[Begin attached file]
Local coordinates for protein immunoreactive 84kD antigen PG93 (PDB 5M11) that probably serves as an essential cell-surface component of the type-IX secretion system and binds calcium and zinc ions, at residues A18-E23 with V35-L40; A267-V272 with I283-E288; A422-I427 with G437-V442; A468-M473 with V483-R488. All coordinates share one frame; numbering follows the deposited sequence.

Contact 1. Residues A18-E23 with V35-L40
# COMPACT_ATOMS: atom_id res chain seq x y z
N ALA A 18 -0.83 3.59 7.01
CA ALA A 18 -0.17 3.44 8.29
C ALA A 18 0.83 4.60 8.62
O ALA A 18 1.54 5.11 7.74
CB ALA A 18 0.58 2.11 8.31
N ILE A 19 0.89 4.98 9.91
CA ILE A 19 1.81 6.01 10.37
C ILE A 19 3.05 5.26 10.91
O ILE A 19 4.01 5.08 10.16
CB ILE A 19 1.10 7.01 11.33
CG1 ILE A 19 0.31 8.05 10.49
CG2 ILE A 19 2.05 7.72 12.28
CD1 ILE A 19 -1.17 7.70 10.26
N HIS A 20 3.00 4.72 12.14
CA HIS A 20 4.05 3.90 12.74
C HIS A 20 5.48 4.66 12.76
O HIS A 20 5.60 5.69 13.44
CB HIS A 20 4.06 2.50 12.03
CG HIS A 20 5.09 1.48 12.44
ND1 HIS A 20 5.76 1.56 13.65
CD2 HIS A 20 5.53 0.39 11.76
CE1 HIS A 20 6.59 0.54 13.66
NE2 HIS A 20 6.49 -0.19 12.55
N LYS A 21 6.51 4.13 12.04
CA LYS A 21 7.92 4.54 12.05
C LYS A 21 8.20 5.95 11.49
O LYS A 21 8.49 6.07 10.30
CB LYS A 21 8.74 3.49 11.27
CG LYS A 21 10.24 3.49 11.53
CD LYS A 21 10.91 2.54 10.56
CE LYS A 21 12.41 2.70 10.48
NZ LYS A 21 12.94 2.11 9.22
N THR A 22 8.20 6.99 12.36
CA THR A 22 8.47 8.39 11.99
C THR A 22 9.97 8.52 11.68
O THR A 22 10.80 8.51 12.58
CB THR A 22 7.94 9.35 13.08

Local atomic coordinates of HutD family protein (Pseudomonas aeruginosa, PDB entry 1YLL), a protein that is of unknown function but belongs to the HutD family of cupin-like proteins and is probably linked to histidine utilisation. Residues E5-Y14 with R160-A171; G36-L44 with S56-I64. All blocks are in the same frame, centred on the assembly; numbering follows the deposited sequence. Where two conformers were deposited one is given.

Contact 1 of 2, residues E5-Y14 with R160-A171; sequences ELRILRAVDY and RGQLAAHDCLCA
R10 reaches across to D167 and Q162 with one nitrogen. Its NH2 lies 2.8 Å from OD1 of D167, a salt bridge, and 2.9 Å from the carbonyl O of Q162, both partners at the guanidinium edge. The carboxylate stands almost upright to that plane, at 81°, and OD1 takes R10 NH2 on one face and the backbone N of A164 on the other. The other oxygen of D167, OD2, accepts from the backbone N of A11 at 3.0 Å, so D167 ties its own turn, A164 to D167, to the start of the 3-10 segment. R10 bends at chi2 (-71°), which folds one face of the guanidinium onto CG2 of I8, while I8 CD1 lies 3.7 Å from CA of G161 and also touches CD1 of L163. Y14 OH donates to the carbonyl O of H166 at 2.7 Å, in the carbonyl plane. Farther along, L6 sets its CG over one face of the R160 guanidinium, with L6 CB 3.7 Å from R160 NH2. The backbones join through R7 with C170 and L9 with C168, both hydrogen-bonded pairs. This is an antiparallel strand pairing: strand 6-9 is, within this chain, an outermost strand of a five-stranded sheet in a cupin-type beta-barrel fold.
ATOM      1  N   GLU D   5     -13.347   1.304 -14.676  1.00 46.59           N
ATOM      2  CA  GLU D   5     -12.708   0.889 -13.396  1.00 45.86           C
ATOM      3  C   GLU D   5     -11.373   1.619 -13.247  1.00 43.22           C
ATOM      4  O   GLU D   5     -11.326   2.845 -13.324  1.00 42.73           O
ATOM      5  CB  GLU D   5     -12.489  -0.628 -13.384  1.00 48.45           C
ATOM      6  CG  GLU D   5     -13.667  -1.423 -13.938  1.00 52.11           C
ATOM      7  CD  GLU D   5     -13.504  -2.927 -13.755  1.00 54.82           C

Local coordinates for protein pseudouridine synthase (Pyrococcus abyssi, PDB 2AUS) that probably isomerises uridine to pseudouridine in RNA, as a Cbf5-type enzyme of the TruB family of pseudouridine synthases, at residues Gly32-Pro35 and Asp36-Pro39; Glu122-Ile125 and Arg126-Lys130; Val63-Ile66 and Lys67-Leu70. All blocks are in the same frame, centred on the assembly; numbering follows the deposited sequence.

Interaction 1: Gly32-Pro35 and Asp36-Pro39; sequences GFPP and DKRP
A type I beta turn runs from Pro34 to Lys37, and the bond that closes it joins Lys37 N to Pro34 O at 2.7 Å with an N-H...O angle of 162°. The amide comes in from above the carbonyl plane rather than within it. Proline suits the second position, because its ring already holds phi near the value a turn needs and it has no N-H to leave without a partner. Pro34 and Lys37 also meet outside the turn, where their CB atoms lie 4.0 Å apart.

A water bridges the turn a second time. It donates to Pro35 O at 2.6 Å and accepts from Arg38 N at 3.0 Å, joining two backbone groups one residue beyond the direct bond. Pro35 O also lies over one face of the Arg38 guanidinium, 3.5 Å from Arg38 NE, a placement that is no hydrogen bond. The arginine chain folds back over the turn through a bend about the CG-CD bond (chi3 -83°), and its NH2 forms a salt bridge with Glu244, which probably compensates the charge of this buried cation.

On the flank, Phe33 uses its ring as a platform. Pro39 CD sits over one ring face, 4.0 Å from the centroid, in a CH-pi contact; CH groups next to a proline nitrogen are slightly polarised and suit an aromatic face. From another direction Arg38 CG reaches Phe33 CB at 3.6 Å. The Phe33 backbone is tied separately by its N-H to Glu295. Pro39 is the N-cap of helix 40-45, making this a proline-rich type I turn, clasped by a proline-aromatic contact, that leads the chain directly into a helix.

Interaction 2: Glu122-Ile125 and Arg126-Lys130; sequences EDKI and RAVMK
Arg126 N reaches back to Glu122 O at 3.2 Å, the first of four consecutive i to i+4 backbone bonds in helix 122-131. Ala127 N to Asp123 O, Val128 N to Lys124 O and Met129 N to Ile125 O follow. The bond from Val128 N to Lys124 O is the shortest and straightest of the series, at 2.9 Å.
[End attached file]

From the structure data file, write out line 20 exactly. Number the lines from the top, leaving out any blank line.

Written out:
O HIS A 20 5.60 5.69 13.44